Skiff’s Innovative Big-Screen E-Reader to Debut at CES
By Jeff Bertolucci
PCWorldJan 4, 2010 7:15 pm PST
Editor’s Note: This report has been updated to clarify that only the Skiff display is flexible.
The Hearst publishing company’s e-reader strategy will take a big step forward at this week’s Consumer Electronics Show in Las Vegas, when the unique Skiff Reader makes its debut. Skiff, a Hearst-backed startup previously known as FirstPaper, will demonstrate a flexible, large screen e-reader optimized for newspapers and magazines. The Skiff Store will deliver the digital content via the Sprint 3G wireless network.
The Skiff effort is intriguing for a number of reasons. First, it’s a cornerstone of Hearst’s ambitious plan to lure back paying subscribers, many of whom have abandoned printed publications for free Web content. Second, Skiff represents a new challenger to existing (and future) e-readers, including the Amazon Kindle and Kindle DX, Barnes & Noble Nook, Sony Reader, and a mysterious tablet that Apple may or may not announce later this month.
Not Your Average E-Reader
The Skiff Reader offers something the other e-readers don’t. As the photo below illustrates, the e-reader’s display (but not the device itself) is quite flexible:
How does it pull off this contortionist’s trick? The Skiff’s 11.5-inch touchscreen, unusually large for an e-reader, utilizes a thin, bendable sheet of stainless steel foil rather than glass-based displays favored by other e-readers. Designed by LG Display, the Skiff screen is built to take the wear and tear that portable tablets would likely endure–in the car or classroom, on the train or bus, at an airport terminal, and just about anywhere else you’d take a newspaper or magazine, including the john (but please wash your hands).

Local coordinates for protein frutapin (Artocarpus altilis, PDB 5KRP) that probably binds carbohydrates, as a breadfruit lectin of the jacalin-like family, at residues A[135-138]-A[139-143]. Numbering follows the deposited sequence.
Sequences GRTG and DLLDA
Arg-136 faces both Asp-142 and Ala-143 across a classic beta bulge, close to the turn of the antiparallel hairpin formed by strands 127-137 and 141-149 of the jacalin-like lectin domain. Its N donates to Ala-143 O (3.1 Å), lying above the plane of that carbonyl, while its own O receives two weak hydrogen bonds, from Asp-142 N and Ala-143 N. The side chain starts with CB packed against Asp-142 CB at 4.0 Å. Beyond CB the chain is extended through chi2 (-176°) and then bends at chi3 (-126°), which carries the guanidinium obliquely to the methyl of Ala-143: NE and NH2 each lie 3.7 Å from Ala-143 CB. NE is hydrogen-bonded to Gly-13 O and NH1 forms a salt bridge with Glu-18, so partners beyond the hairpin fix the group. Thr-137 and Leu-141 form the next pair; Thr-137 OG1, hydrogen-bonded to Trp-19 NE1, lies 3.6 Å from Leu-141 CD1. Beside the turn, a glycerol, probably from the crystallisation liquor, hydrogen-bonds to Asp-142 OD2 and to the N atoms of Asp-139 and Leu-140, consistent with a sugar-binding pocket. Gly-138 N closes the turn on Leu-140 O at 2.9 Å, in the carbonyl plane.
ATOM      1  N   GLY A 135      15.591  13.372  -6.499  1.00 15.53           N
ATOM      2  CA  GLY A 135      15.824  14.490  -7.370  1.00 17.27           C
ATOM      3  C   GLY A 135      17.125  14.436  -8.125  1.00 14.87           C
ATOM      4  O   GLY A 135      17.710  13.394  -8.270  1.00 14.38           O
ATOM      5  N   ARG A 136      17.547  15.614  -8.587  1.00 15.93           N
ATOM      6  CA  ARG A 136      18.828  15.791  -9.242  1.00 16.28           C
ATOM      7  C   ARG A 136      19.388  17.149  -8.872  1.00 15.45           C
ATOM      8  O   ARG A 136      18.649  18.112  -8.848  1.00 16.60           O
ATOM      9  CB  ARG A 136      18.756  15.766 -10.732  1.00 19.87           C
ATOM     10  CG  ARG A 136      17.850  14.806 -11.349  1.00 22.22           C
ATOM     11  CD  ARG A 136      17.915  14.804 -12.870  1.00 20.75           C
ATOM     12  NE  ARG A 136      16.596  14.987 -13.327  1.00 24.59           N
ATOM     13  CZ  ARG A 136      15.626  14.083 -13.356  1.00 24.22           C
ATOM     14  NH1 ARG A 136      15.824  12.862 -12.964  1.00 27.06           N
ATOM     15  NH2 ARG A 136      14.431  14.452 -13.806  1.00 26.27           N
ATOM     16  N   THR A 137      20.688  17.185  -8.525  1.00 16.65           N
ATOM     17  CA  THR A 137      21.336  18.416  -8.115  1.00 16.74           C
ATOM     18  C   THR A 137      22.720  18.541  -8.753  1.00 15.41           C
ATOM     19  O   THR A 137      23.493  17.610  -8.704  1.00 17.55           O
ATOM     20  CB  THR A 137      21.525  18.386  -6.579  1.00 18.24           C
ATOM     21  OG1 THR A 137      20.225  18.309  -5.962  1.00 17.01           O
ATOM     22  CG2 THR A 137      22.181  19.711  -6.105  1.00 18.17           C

Drawbacks? Well, there’s no color, so the Skiff Reader won’t double as a media player. The display does offer an impressive resolution of 1200 by 1600 pixels, however. The device is very portable, too, weighing just over a pound and lasting about a week between charges, the company says.
“The Skiff Reader’s big screen will showcase print media in compelling new ways,” said Gilbert Fuchsberg, president of Skiff, LLC in a statement. “This is consistent with Skiff’s focus on delivering enhanced reading experiences that engage consumers, publishers and advertisers.”
Sprint will offer the Skiff Reader at more than 1000 of its U.S. retail locations later this year, but pricing and other details are still a mystery. Users will be able to purchase newspapers, magazines, books, blogs, and other content from multiple publishers, according to Skiff officials. Layouts will likely recreate a print-style look, if images supplied by Skiff are any indication.
Content publishers will probably offer subsidized Skiff devices to consumers who sign up for long-term subscriptions, similar to the handset model favored by U.S. wireless carriers. Consumers will be able to read Skiff content on other devices too, including PCs and smartphones.
Can the Skiff business model save newspapers and magazines? And will the Skiff Reader’s flexible display survive the trials of daily use?
Indeed, the rise of e-readers and tablets is quickly turning into one of the most compelling tech stories of 2010.